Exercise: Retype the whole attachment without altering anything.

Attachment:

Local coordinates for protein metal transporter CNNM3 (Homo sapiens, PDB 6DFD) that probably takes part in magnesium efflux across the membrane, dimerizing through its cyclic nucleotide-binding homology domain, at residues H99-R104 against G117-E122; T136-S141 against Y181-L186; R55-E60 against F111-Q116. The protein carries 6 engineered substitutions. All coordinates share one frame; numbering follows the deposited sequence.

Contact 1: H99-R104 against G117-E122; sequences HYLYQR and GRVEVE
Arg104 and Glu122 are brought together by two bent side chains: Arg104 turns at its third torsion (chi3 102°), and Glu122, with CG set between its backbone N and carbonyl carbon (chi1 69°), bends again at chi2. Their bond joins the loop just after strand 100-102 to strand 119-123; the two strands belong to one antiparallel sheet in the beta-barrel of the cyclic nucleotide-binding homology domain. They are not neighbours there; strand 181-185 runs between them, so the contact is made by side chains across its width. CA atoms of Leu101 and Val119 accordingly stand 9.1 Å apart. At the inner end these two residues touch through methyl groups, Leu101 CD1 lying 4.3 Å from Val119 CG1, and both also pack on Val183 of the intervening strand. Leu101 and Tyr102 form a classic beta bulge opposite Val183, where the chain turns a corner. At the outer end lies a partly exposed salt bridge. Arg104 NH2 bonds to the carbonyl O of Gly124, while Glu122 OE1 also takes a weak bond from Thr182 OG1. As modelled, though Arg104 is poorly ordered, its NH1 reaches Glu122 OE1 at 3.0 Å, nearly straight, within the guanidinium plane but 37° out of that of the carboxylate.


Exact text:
Local coordinates for protein metal transporter CNNM3 (Homo sapiens, PDB 6DFD) that probably takes part in magnesium efflux across the membrane, dimerizing through its cyclic nucleotide-binding homology domain, at residues H99-R104 against G117-E122; T136-S141 against Y181-L186; R55-E60 against F111-Q116. The protein carries 6 engineered substitutions. All coordinates share one frame; numbering follows the deposited sequence.

Contact 1: H99-R104 against G117-E122; sequences HYLYQR and GRVEVE
Arg104 and Glu122 are brought together by two bent side chains: Arg104 turns at its third torsion (chi3 102°), and Glu122, with CG set between its backbone N and carbonyl carbon (chi1 69°), bends again at chi2. Their bond joins the loop just after strand 100-102 to strand 119-123; the two strands belong to one antiparallel sheet in the beta-barrel of the cyclic nucleotide-binding homology domain. They are not neighbours there; strand 181-185 runs between them, so the contact is made by side chains across its width. CA atoms of Leu101 and Val119 accordingly stand 9.1 Å apart. At the inner end these two residues touch through methyl groups, Leu101 CD1 lying 4.3 Å from Val119 CG1, and both also pack on Val183 of the intervening strand. Leu101 and Tyr102 form a classic beta bulge opposite Val183, where the chain turns a corner. At the outer end lies a partly exposed salt bridge. Arg104 NH2 bonds to the carbonyl O of Gly124, while Glu122 OE1 also takes a weak bond from Thr182 OG1. As modelled, though Arg104 is poorly ordered, its NH1 reaches Glu122 OE1 at 3.0 Å, nearly straight, within the guanidinium plane but 37° out of that of the carboxylate.